THE BLOG
10/30/2016 03:30 pm ET Updated Oct 31, 2017

Shivshankar Menon on Books and Writing

Shivshankar Menon is a distinguished fellow at the Brookings Institution, a think tank. Ambassador Menon previously held various positions with the Indian Foreign Service and served as India's National Security Advisor from 2010 to 2014.

This interview has been edited lightly.

Your book "Choices: Inside the Making of India's Foreign Policy" has just been published. Would you tell us a little bit about it?

It is a book about five major foreign policy choices that the government of India made in the recent past, and what they say about India's present and future behavior as a great power. The choices include the first border-related agreement on pacifying the border with China, the civil nuclear negotiations with the U.S. which helped transform the India-U.S. relationship, and the decision not to use overt force against Pakistan after the Mumbai terrorist attack.

Why did you decide to write this book?

The idea of the book came to me from a study group that I took at Harvard University in the spring of 2015, when I realized that there was considerable interest in how these choices were made by governments, not just among foreign policy wonks, but among those studying other disciplines as well. I then thought it worth putting down recollections of why and how these decisions were made.

What are a couple key takeaways that you hope will resonate with policymakers?

This is really a practitioner's account. It reflects the reality that governments make national security and foreign policy choices in the fog of events, and that there are seldom black or white, true and false, right and wrong, choices. Instead much of the time we are trying to maximize gain and minimize harm. The book also reflects the reality (that IR [International Relations] theory sometimes underestimates, and crime fiction overestimates) that personalities matter in decision making. Policymakers might find it reassuring to know how others dealt with some of the dilemmas that they face.

What sort of feedback have you gotten thus far? Have there been any comments or observations that have surprised you?

The most surprising comment I heard was that the book is "shockingly readable." I assume that was a compliment. Overall the reaction has been generous and complimentary so far.

The book came out in the U.S. just when India-Pakistan tensions were high after cross-border terrorist attacks, and when India decided to act across the Line of Control against terrorist launch pads. Since the book had predicted this it was natural that the Pakistan chapter attracted considerable comment.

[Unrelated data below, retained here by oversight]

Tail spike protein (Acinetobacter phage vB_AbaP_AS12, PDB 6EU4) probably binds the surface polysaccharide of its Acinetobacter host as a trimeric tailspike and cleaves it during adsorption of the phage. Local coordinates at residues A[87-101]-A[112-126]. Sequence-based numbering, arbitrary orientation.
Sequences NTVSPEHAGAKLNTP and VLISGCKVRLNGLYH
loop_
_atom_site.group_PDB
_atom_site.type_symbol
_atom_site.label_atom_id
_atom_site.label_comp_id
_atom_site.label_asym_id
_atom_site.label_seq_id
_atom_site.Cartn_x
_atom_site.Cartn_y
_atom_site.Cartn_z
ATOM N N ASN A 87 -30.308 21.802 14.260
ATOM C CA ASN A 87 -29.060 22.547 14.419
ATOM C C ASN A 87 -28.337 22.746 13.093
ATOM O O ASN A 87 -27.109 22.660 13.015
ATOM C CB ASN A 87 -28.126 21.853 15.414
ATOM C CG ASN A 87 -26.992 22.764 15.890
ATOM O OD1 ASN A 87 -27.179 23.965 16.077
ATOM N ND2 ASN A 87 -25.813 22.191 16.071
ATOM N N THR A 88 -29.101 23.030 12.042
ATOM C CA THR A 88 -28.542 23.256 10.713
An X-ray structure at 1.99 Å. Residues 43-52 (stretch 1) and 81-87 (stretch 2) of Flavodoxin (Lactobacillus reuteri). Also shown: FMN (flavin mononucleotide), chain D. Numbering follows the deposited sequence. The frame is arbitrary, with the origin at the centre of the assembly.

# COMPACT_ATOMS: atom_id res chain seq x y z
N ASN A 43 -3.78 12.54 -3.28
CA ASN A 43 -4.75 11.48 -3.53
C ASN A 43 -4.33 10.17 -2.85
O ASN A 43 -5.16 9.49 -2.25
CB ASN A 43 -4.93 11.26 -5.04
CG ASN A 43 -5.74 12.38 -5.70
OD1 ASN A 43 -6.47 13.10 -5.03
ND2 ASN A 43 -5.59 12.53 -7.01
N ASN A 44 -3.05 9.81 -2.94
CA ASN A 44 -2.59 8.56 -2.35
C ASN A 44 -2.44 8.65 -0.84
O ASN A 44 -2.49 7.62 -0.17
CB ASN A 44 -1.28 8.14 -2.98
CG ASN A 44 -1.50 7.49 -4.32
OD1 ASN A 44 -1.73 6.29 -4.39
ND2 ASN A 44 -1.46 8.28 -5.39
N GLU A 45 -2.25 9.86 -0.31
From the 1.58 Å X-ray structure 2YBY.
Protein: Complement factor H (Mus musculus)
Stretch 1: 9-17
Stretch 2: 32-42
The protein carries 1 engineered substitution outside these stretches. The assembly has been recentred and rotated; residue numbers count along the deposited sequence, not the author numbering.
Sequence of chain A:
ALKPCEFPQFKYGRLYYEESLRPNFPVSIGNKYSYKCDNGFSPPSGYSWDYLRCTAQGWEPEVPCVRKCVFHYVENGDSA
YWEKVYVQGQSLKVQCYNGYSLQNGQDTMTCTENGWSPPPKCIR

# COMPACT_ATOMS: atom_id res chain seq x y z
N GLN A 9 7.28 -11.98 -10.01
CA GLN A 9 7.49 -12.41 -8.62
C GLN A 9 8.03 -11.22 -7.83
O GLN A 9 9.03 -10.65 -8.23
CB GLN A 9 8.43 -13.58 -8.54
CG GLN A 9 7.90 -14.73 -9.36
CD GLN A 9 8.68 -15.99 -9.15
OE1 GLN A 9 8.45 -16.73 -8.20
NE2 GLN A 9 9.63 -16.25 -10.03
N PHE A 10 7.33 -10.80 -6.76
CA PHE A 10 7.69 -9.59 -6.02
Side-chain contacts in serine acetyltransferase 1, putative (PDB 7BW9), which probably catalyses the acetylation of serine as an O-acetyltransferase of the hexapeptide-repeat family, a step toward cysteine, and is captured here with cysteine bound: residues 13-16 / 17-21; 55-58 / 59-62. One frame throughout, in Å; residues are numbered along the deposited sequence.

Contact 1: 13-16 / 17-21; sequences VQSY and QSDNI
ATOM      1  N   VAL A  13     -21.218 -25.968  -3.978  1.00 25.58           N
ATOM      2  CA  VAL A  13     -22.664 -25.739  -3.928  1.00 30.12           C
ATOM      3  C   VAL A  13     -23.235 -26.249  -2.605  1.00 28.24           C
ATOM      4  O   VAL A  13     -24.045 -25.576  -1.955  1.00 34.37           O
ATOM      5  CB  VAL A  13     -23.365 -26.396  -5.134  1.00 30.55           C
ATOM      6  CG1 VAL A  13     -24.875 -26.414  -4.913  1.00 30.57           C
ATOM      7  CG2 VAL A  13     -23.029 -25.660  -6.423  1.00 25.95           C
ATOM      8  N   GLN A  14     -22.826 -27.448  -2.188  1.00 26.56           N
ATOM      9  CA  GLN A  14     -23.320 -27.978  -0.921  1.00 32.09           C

How long did it take to write? Do you have a writing routine?

These were decisions that I was associated with so I suppose the book has been a long time in the making. But the actual writing was relatively quick, taking about a year, once the ideas had been clarified through discussions in the study group and with friends and colleagues. This is my first book so I cannot say I have a writing routine yet, though I prefer writing early in the morning.

Do you have any literary influences?

I would hesitate to claim any literary merit for what I write. I have always admired historical writing that displays clarity and simplicity while explaining complex ideas, like Isaiah Berlin's writings and E.H. Carr's "Twenty Years' Crisis".

What do you read for fun?

Fiction by Elmore Leonard, Indian authors like Amitabha Ghosh and Vikram Seth, and Chinese authors like Qiu Xiaolong and Ha Jin.

What's the best book you've read this year?

Naming just one book is an impossible task for me. I enjoyed Srinath Raghavan's "India's War" about India in the Second World War. Another was "The Gunpowder Age" by Tonio Andrade, a fascinating account of the spread and use of military technology that stands traditional views on their head. Prasannan Parthasarathi's "Why Europe Grew Rich and Asia Did Not" was a stimulating read.

I also thoroughly enjoyed rereading two older books, finding something new in them each time. One is Kenneth Pomeranz's "The Great Divergence" about how the West pulled away from China, India and Japan in the eighteenth century, even when they seemed as or more ready to industrialize. The other is a classic, "The Pattern of the Chinese Past" by Mark Elvin, from 1973, which, in its last paragraphs, predicts much of what we have seen China achieve in the last thirty years.